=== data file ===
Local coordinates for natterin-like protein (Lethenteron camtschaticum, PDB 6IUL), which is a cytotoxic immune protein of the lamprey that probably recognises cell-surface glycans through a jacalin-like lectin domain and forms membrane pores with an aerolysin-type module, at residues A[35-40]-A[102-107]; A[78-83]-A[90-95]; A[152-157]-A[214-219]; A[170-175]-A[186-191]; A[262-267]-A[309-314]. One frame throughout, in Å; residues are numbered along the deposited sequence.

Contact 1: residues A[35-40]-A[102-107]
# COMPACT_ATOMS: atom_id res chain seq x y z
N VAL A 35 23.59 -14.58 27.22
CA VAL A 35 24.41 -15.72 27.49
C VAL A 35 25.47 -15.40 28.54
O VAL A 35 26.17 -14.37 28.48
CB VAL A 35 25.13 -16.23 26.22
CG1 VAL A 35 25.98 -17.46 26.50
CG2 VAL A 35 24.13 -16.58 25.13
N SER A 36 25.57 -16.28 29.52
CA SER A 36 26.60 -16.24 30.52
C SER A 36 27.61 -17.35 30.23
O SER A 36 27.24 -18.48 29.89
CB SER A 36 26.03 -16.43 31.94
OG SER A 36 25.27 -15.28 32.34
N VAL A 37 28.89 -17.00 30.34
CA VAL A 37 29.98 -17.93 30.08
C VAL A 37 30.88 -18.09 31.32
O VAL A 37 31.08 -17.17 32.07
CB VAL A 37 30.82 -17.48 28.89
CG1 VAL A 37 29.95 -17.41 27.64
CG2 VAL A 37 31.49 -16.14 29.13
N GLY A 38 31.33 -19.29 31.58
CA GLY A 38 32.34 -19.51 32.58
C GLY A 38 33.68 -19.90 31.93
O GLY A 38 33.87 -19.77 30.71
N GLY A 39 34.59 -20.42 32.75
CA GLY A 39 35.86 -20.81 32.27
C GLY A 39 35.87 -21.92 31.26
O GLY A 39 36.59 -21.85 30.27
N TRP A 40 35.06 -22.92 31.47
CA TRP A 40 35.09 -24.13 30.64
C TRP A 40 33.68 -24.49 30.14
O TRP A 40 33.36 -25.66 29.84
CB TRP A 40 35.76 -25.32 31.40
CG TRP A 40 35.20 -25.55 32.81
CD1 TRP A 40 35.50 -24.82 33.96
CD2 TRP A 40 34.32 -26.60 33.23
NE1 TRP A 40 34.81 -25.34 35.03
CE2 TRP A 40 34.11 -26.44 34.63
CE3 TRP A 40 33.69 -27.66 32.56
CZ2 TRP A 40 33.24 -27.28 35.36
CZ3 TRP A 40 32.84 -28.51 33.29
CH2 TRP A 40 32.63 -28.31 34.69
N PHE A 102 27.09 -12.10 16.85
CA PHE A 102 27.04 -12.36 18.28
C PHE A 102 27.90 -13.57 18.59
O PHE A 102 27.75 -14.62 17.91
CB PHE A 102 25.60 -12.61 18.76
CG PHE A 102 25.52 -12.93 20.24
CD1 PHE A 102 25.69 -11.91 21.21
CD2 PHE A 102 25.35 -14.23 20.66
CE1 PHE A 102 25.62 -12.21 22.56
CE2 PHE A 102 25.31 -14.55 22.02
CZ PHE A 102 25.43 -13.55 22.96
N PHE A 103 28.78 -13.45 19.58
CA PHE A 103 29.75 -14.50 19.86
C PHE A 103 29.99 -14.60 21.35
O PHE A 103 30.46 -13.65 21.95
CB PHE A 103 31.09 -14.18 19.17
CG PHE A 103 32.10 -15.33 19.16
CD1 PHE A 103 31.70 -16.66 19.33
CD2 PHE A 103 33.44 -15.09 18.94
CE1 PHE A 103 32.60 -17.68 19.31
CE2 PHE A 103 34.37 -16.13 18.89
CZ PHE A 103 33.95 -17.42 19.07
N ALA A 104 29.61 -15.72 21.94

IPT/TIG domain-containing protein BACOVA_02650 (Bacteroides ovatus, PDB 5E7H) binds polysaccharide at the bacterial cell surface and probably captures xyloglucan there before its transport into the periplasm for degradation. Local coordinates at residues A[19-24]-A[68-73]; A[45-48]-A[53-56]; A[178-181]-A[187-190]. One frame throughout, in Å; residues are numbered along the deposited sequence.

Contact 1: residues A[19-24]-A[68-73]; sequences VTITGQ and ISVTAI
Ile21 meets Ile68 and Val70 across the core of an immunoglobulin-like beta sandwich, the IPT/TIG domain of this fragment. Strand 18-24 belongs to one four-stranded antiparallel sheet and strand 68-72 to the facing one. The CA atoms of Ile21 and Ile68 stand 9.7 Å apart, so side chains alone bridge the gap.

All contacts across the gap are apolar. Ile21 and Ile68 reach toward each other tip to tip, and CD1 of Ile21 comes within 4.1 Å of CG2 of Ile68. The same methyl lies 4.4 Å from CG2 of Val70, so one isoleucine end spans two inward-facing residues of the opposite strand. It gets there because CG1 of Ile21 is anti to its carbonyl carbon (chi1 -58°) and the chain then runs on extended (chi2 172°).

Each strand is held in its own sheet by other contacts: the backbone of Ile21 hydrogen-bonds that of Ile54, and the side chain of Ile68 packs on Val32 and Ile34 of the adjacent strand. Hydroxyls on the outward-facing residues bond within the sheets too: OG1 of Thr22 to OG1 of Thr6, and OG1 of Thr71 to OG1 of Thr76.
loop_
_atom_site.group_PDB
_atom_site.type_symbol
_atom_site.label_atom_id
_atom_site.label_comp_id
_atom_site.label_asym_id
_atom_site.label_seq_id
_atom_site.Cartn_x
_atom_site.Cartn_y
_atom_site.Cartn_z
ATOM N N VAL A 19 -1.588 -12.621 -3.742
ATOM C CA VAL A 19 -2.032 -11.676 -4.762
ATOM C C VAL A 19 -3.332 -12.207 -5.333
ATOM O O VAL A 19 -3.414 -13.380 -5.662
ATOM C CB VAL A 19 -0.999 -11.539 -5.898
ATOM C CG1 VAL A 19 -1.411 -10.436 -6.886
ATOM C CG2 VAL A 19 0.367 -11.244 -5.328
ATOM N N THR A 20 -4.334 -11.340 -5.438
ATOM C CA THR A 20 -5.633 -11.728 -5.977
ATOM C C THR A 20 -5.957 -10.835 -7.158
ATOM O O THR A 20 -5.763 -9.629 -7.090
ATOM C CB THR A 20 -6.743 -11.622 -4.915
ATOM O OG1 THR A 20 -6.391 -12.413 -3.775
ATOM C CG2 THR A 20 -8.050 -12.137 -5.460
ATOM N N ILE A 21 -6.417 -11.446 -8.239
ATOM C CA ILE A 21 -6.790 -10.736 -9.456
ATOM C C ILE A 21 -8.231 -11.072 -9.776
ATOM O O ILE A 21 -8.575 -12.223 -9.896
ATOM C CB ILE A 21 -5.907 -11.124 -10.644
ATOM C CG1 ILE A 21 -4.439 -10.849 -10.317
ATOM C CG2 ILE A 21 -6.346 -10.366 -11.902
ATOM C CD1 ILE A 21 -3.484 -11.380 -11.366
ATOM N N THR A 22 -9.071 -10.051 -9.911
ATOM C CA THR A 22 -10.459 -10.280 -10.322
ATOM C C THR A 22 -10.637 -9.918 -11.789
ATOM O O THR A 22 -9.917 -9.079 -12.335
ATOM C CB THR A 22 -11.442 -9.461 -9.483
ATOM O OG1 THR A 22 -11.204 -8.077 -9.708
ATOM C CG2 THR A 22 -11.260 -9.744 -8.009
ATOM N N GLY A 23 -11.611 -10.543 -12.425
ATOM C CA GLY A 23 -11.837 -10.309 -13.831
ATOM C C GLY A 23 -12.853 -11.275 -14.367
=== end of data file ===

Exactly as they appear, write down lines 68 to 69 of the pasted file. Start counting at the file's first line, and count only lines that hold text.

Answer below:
N ALA A 104 29.61 -15.72 21.94

IPT/TIG domain-containing protein BACOVA_02650 (Bacteroides ovatus, PDB 5E7H) binds polysaccharide at the bacterial cell surface and probably captures xyloglucan there before its transport into the periplasm for degradation. Local coordinates at residues A[19-24]-A[68-73]; A[45-48]-A[53-56]; A[178-181]-A[187-190]. One frame throughout, in Å; residues are numbered along the deposited sequence.